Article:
Should I have someone write my business plan for me?
VCs understand that not everyone is good at everything. When it comes to putting together detailed financials, or polishing the actual writing, bring in help. But when it comes to understanding your business-the market, the customers, and the product-you need to demonstrate that you understand the opportunity. Look for comparables.
I’m a visionary. I don’t have time for all that business plan and market research stuff. I just have a great idea. What should I do?
Team up with someone who has the skill to do all that thinking. VCs won’t invest in a team that doesn’t have time to scope out their opportunity. You don’t need to be the research arm of an investment bank, but you do need to show that you know who your market is, how it is segmented, the size of your opportunity, who your competitors are, and why you will succeed in that environment.
I don’t know who my competitors are.
Then find out. Buy competing products and investigate the manufacturers. Do web searches. Call reference librarians. And think broadly about who your competition is. Rolex doesn’t compete with Timex. Rolex competes with Mercedes Benz. Because Rolex isn’t in the watch business, they’re in the luxury status symbol business.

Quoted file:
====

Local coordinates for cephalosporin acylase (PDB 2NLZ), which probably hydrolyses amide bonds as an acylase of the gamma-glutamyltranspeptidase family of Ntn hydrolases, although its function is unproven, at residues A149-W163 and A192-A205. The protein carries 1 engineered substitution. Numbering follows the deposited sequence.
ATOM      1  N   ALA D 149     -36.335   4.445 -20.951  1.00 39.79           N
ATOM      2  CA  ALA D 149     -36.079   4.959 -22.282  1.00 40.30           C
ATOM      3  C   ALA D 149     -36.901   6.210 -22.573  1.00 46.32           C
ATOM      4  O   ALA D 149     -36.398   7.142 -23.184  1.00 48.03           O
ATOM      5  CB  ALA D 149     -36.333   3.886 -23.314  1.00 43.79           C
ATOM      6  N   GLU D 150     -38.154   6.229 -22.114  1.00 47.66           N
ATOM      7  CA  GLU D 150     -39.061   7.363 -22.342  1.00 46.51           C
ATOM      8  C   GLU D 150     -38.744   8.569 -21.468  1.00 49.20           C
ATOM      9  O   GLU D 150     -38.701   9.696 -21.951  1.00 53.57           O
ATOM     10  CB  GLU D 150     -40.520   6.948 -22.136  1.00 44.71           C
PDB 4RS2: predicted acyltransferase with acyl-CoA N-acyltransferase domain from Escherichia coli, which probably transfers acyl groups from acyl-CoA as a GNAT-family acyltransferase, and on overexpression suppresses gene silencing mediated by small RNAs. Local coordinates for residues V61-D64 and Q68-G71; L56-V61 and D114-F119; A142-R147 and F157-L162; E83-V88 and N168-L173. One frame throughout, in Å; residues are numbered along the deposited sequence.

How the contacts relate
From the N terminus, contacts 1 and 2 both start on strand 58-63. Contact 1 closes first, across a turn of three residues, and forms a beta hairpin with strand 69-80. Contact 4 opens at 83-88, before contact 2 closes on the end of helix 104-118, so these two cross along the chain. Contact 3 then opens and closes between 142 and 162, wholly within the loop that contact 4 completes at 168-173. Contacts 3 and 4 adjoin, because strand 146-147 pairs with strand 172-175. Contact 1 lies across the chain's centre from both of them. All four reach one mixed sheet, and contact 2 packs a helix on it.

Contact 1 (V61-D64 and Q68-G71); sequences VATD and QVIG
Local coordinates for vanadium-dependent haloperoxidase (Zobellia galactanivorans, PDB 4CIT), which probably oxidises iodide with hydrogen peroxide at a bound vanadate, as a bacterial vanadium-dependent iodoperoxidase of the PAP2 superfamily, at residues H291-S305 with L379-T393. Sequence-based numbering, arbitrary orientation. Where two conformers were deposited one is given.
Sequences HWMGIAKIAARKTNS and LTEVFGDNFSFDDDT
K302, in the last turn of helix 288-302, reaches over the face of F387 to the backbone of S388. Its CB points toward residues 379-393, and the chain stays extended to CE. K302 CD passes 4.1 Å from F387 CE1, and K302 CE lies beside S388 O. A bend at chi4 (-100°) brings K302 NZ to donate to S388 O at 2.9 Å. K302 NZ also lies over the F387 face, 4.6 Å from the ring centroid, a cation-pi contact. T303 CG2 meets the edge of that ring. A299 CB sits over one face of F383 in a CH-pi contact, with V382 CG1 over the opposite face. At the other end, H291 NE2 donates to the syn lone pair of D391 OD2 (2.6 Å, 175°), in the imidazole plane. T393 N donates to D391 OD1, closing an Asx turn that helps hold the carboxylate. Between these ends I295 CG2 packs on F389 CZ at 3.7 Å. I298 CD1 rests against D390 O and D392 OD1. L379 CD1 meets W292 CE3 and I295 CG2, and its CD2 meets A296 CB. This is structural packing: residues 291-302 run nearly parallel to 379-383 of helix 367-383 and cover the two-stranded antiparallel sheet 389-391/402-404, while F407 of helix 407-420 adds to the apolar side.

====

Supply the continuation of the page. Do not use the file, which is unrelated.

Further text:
But we only need 10% of the market to be profitable…why won’t they fund me?
The other 50 funded companies who are developing competing ideas also need just 10% of the market apiece. Unfortunately, that adds up to 500% of the market. Is this a market you want to enter? If so, you need a persuasive case that you have a real advantage over those other companies. Otherwise, you’re just another generic gamble.
How long a time horizon do VCs have for their investments?
It used to be 7-10 years. Then it shortened to 3-5. In recent years, it’s become 1-5. It varies dramatically. One thing is sure, though: as internet time has begun to pervade the economy, VCs are expecting a quicker and quicker harvest.
In part, it is a function of where in the fund cycle the investment is being made. If it is at the beginning, there is obviously a lot more time than if it is the last investment in the fund. Although investors are always impatient, my [Vernon Lobo’s] personal bias is not to have funds come back as quickly as you have described. If I believe additional shareholder value, (in excess of a hurdle rate) can be created by continuing operations, I’d rather wait